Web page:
The mission of Main Street Medina (MSM) is to lead the effort for preservation, economic sustainability, and continued evolution of the historic district as the heart of the community.
The Executive Director supports that mission by coordinating activities within a downtown revitalization program that utilizes historic preservation as an integral foundation for the Uptown/Medina Historic District’s economic development. The Main Street Medina Executive Director is responsible for the development, conduct, execution, compliance, and documentation of the Main Street Medina program. The Executive Director is responsible for coordinating all programmatic, marketing, and fundraising activities, as well as representing the community regionally and nationally as needed.
Specific duties include –
“Face” of MSM / Community engagement activities:
· Assist the MSM’s Board of Directors and committees in developing an annual action plan for implementing an Historic District revitalization program and activities that focus on these areas: supporting economic development of the Historic District and promoting and marketing the development and rich history of Medina’s Uptown Square and MSM.
· Attend all MSM Board and committee meetings; maintain and encourage positive working relationships with all Historic District business owners, organizations and property owners; attend other City meetings as needed.
· Participate in relevant training / professional development / media events, locally and nationally.
· Oversee and be a strong presence at MSM special events and fundraising activities.
· Oversee the operations of the Medina Farmers Market.
Economic development support:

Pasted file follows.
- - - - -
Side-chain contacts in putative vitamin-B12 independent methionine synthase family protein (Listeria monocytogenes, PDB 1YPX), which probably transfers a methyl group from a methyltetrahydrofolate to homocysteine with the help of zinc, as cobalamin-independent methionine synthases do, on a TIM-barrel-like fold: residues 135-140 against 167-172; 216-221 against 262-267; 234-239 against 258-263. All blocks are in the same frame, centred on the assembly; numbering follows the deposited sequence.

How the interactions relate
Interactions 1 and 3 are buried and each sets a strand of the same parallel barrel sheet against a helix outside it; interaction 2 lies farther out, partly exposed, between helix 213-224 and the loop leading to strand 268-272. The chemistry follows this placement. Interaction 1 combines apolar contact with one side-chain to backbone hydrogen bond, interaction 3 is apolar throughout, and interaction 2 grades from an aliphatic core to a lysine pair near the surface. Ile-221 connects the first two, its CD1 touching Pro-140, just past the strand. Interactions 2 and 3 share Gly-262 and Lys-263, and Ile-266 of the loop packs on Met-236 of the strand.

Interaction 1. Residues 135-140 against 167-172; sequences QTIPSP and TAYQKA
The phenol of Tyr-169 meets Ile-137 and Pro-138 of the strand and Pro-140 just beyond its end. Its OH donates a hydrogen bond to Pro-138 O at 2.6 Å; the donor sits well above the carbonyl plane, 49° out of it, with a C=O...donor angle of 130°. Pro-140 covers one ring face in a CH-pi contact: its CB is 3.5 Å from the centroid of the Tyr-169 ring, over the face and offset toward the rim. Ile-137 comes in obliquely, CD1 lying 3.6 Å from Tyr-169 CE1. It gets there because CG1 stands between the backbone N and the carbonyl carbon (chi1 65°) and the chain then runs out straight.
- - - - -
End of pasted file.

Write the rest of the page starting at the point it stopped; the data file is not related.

· Direct efforts to recruit businesses, retain and expand existing businesses, and provide information, expertise, and appropriate referrals to business owners.
· Direct efforts to market the Historic District to outside businesses by working with City personnel, the Medina Chamber of Commerce, realtors, and building owners to enhance the quality of retail and commercial space.
· Facilitate development strategies that are based on historic preservation and economic stability.
Administrative / Organizational:
· Coordinate the activities of the MSM program committees, ensuring effective communication among committees and with the Board; assist committee volunteers with implementation of work plan activities.
· Manage all administrative aspects of the Main Street program, including purchasing; record keeping; budget development and tracking; accounting; preparing all reports required by Heritage Ohio and national Main Street programs; assisting with the preparation of reports to funding agencies and grant applications relative to the District; and supervising employees or consultants working on these activities. Monitor records and documents to ensure compliance at state and federal levels.
· Develop funding sources and sponsors/fundraising opportunities for program support and the expansion of the MSM program.
· Oversee employees, currently 2 part-time personnel. Oversee the Farmers Market Manager. Coordinate and manage volunteers.
Marketing and promotions:
· Work closely with local and Cleveland/Akron area media to ensure maximum coverage of MSM activities; be familiar with and encourage graphic and design excellence in all aspects of promotion, in order to advance the MSM program.
· Coordinate basic design and placement of MSM promotions and news in proper outlets. Historically, the MSM ED has launched a minimum of 150 press releases per year.
· Maintain and update MSM website and other social media outlets, with strong emphasis on Facebook; be active on other MSM-appropriate outlets.
· Be a capable and engaging presence in the community and region; able to effectively create engagement opportunities through MSM.